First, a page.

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David Huang reflects on his optical imaging discovery — and how graduate research made it possible.

By Darby Kendall
For Ignite Magazine

Fresh eyes can usher in new ways of understanding. That was certainly the case when David Huang, M.D., Ph.D., pursued an imaging project as a graduate student in a laser laboratory at MIT. That project transformed into the novel invention of optical coherence tomography (OCT), a technology that has since revolutionized the field of ophthalmology. OCT has been so influential that Huang and his co-inventors James G. Fujimoto, Ph.D., and Eric A. Swanson, M.S., received the 2023 Lasker-DeBakey Clinical Medical Research Award, otherwise known as “America’s Nobel.” 

Trusting the process

Huang started his graduate studies entirely outside the field of ophthalmology. At the Harvard-MIT Program in Health Sciences and Technology, Huang first worked in tissue mechanics to generate artificial ligaments, but a gut feeling told him to explore other fields. Intrigued by the potential applications of lasers in medicine, Huang made the switch to optics.  

Huang with his father in Fujimoto's lab
Huang, pictured with his father, working in Fujimoto’s lab.

In 1990, the idea for OCT began to take shape in Huang’s mind. Though OCT is now the gold standard of ocular imaging, the method was originally an exploratory project assigned to Huang by Fujimoto, Huang’s Ph.D. thesis advisor. “OCT started as a small side project in this large laser laboratory. My setup with the interferometer occupied a tiny corner of this optical table,” Huang remembered. An interferometer is a tool that analyzes the interaction between two light waves. In Huang’s case, he was using it to measure the time-of-flight of light reflected from biological tissue.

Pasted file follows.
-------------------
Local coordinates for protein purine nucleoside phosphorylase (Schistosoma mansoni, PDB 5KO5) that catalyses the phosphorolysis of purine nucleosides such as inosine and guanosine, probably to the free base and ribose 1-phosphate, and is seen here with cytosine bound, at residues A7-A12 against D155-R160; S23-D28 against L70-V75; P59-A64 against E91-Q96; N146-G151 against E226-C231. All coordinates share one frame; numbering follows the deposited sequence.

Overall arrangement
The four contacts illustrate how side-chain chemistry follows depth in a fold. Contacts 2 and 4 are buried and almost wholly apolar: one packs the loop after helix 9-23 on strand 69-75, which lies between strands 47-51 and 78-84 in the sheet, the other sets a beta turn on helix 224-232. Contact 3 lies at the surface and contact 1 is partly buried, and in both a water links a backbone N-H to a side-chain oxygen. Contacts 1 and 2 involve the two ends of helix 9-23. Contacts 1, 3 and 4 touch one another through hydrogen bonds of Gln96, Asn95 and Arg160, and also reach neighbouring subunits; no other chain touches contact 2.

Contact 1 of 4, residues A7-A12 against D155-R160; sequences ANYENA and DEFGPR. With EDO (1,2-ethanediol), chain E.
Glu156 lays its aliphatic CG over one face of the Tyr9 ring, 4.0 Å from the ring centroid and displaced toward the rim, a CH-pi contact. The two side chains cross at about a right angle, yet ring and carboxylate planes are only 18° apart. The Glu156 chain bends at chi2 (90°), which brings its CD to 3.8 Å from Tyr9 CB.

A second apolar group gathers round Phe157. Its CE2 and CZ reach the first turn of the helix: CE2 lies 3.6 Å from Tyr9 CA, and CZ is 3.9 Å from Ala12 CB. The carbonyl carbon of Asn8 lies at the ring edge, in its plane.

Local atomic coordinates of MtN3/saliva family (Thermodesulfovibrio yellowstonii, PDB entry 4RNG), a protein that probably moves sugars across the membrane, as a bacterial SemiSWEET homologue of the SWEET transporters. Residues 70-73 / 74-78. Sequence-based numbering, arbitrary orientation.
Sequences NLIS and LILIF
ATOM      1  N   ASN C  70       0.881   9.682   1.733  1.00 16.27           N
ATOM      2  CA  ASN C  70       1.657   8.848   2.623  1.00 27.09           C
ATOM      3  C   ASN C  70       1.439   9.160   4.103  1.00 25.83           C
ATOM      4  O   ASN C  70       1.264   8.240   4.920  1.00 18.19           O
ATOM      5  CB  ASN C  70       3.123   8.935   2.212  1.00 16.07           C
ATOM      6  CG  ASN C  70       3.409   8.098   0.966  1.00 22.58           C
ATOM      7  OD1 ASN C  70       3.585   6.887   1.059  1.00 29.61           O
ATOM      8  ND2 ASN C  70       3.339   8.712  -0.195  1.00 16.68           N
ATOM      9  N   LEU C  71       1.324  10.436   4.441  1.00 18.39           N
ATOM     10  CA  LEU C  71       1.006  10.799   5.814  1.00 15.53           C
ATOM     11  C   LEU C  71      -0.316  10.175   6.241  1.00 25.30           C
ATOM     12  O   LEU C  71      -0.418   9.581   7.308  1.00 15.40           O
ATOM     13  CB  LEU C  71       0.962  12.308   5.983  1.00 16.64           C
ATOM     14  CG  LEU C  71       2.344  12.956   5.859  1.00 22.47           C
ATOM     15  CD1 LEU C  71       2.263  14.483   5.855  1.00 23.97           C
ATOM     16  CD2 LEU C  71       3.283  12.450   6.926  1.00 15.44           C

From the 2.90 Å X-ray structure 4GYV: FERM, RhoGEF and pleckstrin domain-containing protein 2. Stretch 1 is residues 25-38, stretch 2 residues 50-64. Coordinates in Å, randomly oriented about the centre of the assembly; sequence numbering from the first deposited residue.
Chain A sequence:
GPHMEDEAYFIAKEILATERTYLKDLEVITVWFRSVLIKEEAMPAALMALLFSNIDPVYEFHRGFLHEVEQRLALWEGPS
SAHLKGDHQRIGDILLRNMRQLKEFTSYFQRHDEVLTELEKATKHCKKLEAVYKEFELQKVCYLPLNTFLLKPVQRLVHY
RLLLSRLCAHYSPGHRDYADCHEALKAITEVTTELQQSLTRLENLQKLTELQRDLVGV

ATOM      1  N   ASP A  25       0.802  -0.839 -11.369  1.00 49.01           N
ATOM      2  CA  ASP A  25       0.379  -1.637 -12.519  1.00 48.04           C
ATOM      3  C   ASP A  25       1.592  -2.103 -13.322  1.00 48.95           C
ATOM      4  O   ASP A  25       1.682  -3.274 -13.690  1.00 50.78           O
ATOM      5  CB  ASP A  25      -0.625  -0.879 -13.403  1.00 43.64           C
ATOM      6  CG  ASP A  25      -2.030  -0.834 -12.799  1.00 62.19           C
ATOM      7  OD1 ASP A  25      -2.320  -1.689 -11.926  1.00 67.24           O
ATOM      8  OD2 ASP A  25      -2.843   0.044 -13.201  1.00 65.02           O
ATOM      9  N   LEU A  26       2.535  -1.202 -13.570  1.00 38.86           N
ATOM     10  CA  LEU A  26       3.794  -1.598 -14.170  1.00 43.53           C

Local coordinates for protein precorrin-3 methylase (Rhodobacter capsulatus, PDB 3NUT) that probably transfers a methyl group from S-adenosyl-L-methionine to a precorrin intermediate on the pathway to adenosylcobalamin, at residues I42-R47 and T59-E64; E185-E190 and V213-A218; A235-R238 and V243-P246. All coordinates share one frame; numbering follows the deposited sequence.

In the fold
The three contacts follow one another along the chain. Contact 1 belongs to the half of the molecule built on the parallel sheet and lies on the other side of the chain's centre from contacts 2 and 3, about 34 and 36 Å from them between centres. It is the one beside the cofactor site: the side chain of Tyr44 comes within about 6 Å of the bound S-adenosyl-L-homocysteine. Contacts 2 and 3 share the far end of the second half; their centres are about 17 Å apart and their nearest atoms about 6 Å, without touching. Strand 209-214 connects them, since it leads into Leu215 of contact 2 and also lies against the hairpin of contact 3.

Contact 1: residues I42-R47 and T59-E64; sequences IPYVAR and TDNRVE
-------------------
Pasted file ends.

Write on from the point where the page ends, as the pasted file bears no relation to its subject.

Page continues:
Serendipitously for Huang and the field of ophthalmology, Huang happened to begin this investigation by measuring light reflected in the eye, and he soon ran into unexpected findings that led to a breakthrough. “I found that it was not easy to measure retinal thickness. So, I scanned the beam of light laterally to form a cross-sectional image. The image beautifully revealed many layers inside the retina, a structure that is as thin as a strand of hair.”  

Huang and his team had invented a new technology that could see 10-100 times finer detail than other imaging modalities. They got to work building the necessary technology to translate this discovery into a clinical instrument. They published the first OCT images of the retina and other tissues in 1991 in the journal Science. That article has now been cited more than 18,000 times.  

Despite OCT’s revolutionary imaging capabilities, there was still pushback from others in the field. 

“Some people were in love with it right away; they could see the potential even though the images from first-generation OCT systems were grainy,” Huang said in a recent episode of the Experts InSight podcast, hosted by Benjamin K. Young, M.D., assistant professor of ophthalmology in the OHSU School of Medicine. “In the other camp were people who weren’t impressed with the images. They thought this was a tool to make people forget the art of detailed retinal examination … By 2002 [when high-quality OCT imaging became clinically available], I don’t think anyone could reasonably say that their retinal examination could produce diagnoses as accurate as retinal OCT.” 

A transformational impact